My first triathlon of the year. Not a short little pool swim followed by a 20km bike and a 5km trudge on some muddy rugby field. No, a ‘proper’ Olympic-distance triathlon with an open water lake swim, an honest 40km bike and an off-road (albeit mercifully flat) 10km run.
Having decided last year to step back (for a while, at least) from m-dot 70.3 racing, this is the type of racing I wanted to be doing in 2018. It was to be a rude awakening. And a race that I am still trying to process and digest in my head, days later.
The venue was the familiar ‘Waterland’ at Lake 32 in the Cotswold Water Park. A lake I’ve swum in many times, although I’ve never swum a clockwise circuit there before. For some strange reason, the very notion of turning right at most of the buoys, rather than left, really threw me!
The air was distinctly chilly as we prepared at 6am, which led to a clothing dilemma. In years gone by, I would wear a trisuit (in this case a Huub short-sleeve suit) with a Fusion Sport ‘Speed Top’ (a really tight-fitting long-sleeve top that can be worn over the trisuit but under a wetsuit and kept on for the bike leg) over the top. But since I last wore it at Weymouth 70.3 last year, I cannot for the life of me find it… So, I opted for a base layer under the trisuit and a pair of fleece-lined arm warmers (worn under the wetsuit).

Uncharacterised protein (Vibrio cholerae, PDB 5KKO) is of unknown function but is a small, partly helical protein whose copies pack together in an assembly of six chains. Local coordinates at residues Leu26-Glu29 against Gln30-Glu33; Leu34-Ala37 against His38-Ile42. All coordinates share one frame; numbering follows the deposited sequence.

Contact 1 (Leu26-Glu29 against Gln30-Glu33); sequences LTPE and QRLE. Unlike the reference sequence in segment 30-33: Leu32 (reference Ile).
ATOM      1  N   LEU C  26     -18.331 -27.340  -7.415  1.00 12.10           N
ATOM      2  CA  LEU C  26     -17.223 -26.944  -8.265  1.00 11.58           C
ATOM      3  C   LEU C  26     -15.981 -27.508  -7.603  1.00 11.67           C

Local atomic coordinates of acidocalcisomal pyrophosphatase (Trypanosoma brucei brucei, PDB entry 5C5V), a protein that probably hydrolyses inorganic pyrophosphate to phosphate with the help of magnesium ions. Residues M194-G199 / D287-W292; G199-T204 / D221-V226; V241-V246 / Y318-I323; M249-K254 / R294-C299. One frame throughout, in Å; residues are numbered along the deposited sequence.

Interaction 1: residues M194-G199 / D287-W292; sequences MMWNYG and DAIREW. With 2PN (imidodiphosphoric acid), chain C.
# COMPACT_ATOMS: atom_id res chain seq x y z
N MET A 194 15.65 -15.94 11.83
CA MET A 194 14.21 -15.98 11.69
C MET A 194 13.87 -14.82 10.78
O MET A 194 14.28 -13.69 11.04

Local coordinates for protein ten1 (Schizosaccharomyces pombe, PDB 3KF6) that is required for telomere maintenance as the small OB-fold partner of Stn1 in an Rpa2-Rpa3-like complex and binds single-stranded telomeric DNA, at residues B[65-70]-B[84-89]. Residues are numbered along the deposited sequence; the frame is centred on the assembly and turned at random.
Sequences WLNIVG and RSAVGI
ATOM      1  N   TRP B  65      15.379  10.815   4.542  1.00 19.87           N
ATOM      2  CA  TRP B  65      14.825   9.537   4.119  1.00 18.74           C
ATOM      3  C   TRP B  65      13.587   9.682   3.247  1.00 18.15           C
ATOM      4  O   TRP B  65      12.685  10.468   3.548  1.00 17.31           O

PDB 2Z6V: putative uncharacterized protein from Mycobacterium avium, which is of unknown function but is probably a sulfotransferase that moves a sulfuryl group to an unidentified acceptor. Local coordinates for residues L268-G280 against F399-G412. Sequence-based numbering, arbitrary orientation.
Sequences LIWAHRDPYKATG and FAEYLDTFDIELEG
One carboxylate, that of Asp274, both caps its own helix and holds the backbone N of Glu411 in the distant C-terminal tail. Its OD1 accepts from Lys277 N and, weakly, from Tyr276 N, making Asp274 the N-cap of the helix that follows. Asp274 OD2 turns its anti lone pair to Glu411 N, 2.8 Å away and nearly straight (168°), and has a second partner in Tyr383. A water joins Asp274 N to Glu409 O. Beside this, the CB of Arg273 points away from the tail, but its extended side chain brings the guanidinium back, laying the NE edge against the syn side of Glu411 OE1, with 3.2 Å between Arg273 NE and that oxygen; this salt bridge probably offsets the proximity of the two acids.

It would turn out to be a questionable choice.
With three large waves (I was in Wave #1), the swim starts were always going to be crowded, especially as everyone fought for space in the rush to the first few buoys. It was one of the more ‘punchy’ swims I’ve had over the years and I saw a few people suffering. I got a few clouts, kicks and mouthfuls of water, but overall I just felt slow. It didn’t (and still doesn’t) make much sense given that my times in the pool are pretty good at the moment, but I could see I was way down on the leaders of my wave (to be fair, the first guy out of the water did the 1,500m swim in 20 minutes!).